Step 6: Add payment method

Now I encounter the feared paywall. Thankfully, it becomes clear that payment is optional.

Once I scroll down, I can continue with the free tier:

While not exactly frictionless, in PostHog’s defense, this step does encourage users toward their (presumed) internal goal of increasing paid user growth. Not all friction is necessarily bad—sometimes friction to steer users toward preferred behaviors (such as entering a credit card) is good.

Step 7: Live events page

Now having exited the handheld onboarding sequence, I reach PostHog’s actual app.

What there is to love:

  • An onboarding tour tooltip appears, signposting the evergreen help icon.
  • I am given the option to dismiss the tooltip or take its offer of guidance. This optionality is ideal—some users abhor app tours, and it’s important to allow them to truly self-service their way through the application if that’s their goal. Although, the advice here is a little wordy - I can’t see most folks reading all the copy, but instead hitting next or close. The option to opt out of tours altogether rather than per page would probably be a better experience for some.

I, however, decide to request the suggestions. I’m greeted with a multi-stage series of tooltips with clickable external links to explore more in-depth documentation on each topic.

When I click on an external documentation link, I am routed to a new tab with the respective article. I appreciate that PostHog opens the content in a new tab, as that simplifies returning to where you were.

After dismissing the tooltip, I can visibly see the dismissible banner tooltip for adding new team members. While banner ads can make interfaces appear busy at times, this is a nice touch because new users often need to invite their teammates.

An impressive touch: the call to action does not redirect me to the team management page. Instead, it opens a small light-box pop-up enabling me to invite my team without leaving the page.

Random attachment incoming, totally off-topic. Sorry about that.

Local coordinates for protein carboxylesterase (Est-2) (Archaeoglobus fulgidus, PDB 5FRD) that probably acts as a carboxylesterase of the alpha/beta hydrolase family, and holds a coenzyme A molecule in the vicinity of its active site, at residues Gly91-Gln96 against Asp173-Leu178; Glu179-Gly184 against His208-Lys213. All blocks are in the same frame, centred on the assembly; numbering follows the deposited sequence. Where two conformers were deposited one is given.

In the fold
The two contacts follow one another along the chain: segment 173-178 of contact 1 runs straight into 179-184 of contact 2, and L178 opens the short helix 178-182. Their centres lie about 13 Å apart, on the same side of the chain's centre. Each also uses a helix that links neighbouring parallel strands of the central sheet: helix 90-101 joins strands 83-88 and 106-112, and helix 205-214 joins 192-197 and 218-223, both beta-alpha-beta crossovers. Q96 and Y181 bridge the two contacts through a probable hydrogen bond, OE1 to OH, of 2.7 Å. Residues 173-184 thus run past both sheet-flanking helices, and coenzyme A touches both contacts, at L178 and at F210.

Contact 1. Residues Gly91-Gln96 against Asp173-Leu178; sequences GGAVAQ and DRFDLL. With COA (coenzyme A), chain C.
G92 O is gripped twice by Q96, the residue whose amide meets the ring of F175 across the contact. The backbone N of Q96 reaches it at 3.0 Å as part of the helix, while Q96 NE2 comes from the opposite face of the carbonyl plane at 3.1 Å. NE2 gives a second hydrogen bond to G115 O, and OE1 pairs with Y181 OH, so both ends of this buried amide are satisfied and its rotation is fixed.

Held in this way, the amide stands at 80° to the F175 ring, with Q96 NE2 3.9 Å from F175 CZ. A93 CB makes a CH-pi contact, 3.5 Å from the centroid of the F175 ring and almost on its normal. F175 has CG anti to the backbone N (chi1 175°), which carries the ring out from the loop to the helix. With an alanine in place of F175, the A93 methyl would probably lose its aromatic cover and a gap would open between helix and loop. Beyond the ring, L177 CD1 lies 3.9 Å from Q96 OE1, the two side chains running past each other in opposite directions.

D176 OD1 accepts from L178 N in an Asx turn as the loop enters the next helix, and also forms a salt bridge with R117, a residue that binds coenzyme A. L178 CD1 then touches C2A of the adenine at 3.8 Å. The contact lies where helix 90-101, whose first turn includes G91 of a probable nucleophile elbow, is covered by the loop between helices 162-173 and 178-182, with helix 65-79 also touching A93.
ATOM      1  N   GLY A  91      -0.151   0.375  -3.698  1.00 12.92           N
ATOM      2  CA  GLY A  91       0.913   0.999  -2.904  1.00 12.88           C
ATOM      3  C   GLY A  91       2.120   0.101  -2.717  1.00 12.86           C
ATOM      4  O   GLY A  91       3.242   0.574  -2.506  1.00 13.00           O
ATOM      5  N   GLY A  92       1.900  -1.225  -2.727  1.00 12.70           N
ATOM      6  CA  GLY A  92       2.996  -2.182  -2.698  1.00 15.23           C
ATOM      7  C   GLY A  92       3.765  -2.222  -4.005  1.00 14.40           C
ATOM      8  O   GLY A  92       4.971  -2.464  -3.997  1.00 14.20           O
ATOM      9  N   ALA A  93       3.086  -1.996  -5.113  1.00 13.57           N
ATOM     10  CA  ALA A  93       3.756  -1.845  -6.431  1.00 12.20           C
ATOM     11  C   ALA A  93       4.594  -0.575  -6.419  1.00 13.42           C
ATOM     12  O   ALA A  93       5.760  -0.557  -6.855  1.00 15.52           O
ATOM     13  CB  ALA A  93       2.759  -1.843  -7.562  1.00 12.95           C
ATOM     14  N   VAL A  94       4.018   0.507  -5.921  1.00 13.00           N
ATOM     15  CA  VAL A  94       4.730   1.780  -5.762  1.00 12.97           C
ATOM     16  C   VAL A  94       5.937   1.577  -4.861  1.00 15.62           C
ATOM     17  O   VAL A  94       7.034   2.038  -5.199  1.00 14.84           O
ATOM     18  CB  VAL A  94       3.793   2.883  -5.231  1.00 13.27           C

This keeps the user journey straightforward, not a collection of detours.

Step 8: Exploring the App

I start clicking around the application. More stuff to love—I am greeted with tooltips throughout, but the page isn’t obfuscated.

A Nitpick

While the on-page tooltips are nice, I wish the page search could do more. I am able to search account data through the search bar, but I cannot navigate across the product with it. For instance, I searched Annotations—one of the pages listed on the side-bar—and was greeted with an empty result:

One of the reasons CommandBar supports navigation out of the box is that users, particularly new users, are always trying to understand what an app can do after signing up. It’s easier to explore using search. By accounting for synonyms, CommandBar helps users locate the features relevant to them without depending on structured page navigation.

Highlights

There were several highlights where PostHog’s onboarding process shined. These include:

  • Being able to invite a team without leaving the page
  • Offering a personalized choice of what onboarding experience is best
  • Detailing tooltips that were fundamentally optional

Lowlights

There were a few minor negative moments

  • A brief fear that the user would need to enter a credit card
  • A lengthy sign-up form prior to onboarding
  • An inability to navigate the site via the search bar

Verdict: 9/10

PostHog’s onboarding process is easy to follow with minimal emotional or cognitive friction. Exploring the product is easy. Their tooltips helped me understand what the various components of the product do. The hand-holding installation experience made setting-up PostHog’s code snippet easy.

While there is some room for improvement, the PostHog onboarding experience streamlines, not hinders, access to the PostHog product.

For more examples, check out these actually useful user onboarding experiences, or take a look at unboxings of Algolia and Vercel.